Environmental Causes: The risk of Alzheimer’s disease can also be increased by negative environmental impacts. The abuse of substances, poor diet, and smoking can increase one’s chances of developing this disease. Also, negative social experiences might add additional danger. Nerve damage, according to researchers, is also one reason why some develop this disease, as nerves are essential to inner-transmission of information and data storage in the brain. Therefore, damaging the nerves can lead to cognitive failure. Depending on the part of the brain that has been impacted, the results will differ, which accounts for Alzheimer’s patients displaying unique symptoms. This also explains why individuals who sustain a traumatic injury to the brain are statistically more likely to develop Alzheimer’s.
- History of head trauma
- Having diabetes
- Increased age
- Having Down syndrome
- Having coronary artery disease
- Having high blood pressure or high cholesterol
- Having a history of a neurocognitive or mental disorder in the family
Signs and Symptoms of Alzheimer’s Disease
Each case of Alzheimer’s is different, and some individuals suffer from the disorder much more powerfully than others do. Some of the most common symptoms of this disease include:
- Easily becoming lost, getting confused about location in familiar places
- Difficulty discerning time and dates
- Loss of ability to operate at normal speed
- Requiring assistance with daily activities
- Difficulty communicating
- Making delusional accusations
- Becoming inexplicably aggressive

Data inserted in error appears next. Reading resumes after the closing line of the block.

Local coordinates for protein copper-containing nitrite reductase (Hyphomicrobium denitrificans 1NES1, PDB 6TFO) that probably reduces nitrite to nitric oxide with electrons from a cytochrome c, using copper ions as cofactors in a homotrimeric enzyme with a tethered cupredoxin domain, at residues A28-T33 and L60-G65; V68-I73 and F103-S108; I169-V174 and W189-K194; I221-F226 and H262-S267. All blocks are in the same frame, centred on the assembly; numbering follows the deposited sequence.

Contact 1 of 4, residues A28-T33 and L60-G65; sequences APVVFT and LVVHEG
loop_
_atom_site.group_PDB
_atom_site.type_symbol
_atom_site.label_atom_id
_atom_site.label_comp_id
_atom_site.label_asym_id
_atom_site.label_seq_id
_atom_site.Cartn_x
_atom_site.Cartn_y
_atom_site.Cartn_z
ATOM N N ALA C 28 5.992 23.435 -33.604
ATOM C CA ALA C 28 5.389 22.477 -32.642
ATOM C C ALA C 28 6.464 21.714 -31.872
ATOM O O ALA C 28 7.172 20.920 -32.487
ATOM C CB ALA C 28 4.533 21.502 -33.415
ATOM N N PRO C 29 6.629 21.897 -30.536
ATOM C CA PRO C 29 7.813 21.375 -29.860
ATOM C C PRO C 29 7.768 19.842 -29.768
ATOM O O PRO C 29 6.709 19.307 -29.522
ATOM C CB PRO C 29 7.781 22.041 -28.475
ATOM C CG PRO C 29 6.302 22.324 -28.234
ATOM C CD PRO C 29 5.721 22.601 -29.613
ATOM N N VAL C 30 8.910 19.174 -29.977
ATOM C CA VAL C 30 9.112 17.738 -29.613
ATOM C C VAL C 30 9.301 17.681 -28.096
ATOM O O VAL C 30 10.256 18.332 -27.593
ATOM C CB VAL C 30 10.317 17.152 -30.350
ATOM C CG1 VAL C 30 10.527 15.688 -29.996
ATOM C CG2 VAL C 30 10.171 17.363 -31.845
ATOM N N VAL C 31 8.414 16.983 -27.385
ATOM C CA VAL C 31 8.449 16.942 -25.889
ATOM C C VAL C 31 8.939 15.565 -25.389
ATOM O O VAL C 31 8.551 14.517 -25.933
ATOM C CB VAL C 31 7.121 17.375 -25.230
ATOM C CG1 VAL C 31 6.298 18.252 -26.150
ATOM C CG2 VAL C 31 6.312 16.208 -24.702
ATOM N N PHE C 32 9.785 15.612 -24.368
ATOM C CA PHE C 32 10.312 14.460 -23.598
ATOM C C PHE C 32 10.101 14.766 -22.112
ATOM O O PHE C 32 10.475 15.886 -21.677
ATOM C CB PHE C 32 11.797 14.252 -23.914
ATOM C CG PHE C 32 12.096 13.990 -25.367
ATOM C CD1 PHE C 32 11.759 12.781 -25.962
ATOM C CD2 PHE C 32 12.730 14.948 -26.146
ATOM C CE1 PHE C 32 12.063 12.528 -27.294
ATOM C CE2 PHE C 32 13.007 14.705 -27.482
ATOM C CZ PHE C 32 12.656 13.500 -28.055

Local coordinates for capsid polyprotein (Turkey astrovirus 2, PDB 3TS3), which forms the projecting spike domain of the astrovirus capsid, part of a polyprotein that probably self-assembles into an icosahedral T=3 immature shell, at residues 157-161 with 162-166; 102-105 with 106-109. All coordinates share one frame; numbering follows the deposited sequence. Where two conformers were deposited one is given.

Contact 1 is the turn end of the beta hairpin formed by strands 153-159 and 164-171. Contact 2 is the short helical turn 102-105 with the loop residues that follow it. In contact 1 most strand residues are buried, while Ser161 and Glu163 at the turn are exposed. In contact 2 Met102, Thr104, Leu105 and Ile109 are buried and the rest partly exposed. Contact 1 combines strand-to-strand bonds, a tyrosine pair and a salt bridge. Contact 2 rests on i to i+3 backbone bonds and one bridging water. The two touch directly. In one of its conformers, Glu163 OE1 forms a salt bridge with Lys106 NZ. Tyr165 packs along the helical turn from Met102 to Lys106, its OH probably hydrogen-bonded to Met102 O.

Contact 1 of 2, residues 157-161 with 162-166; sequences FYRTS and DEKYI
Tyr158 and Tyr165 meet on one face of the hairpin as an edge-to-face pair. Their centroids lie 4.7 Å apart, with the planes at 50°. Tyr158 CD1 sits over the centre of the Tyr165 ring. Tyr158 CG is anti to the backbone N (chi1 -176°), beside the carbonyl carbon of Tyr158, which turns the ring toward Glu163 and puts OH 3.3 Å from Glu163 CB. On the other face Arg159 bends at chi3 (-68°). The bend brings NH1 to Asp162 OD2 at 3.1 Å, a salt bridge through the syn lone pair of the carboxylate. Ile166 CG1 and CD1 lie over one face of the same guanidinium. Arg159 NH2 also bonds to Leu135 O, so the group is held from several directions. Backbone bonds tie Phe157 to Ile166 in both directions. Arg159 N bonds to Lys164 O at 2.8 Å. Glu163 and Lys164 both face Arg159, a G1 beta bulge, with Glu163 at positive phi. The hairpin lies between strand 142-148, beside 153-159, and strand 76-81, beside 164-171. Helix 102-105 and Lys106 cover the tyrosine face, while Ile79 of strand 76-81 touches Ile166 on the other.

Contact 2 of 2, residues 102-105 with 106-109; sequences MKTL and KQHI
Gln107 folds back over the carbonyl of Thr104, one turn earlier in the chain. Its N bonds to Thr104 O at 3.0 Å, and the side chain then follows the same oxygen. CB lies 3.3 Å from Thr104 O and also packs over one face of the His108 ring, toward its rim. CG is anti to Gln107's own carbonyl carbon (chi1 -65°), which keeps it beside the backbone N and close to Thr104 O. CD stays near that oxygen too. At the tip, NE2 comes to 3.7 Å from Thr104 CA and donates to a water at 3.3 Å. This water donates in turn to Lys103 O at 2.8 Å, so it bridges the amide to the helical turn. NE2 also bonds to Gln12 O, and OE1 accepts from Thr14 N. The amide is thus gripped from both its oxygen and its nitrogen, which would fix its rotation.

- Problems with social interaction
- Difficulty following instructions
- Losing everyday items
- Being late often or missing social gatherings or meetings
- Becoming dizzy
- Shivering and tremors
- Weight loss or gain
- Changes in sleeping patterns
- Loss of motor function in walking
- Loss of strength in muscles
- Eating changes
- Poor nutrition from unbalanced diet
- Loss of motor functions
- Becoming confused
- Loss of ability to focus
- Loss of memory
- Impaired judgment
- Loss of orientation to space and time
- Developing delusions
- Experiencing hallucinations
- Becoming disoriented
- Becoming paranoid
- Loss of facial recognition
- Loss of object recognition
- Feeling hostile without reason
- Personality changes
- Having thoughts of suicide
- Becoming angry for no reason
- Having mood swings
- Becoming irritated
- Easily agitated or frustrated
- Becoming sad or depressed
Effects of Alzheimer’s Disease
Alzheimer’s disease can trigger the following long-term consequences if left untreated:
- Constant state of irritability and aggression
- Permanent disorientation
- Permanent loss of recognition
- Permanent personality disintegration
- Feeling extremely isolated
- Becoming unable to function independently
- Permanent loss of memory
- Difficulty in verbal communication
- Loss of ability to communicate
When immediate action is taken, individuals can obtain an improved quality of life for a longer period of time. Also, treatment can be supplied for any co-occurring conditions that are present with Alzheimer’s disease.
Alzheimer’s disease is commonly experienced alongside of other mental health disorders. If a mental health concern existed prior to an Alzheimer’s diagnosis, it will most likely remain after the diagnosis. Alzheimer’s might co-occur with the mental health conditions below:
- Posttraumatic stress disorder (PTSD)
- Substance use disorder(s)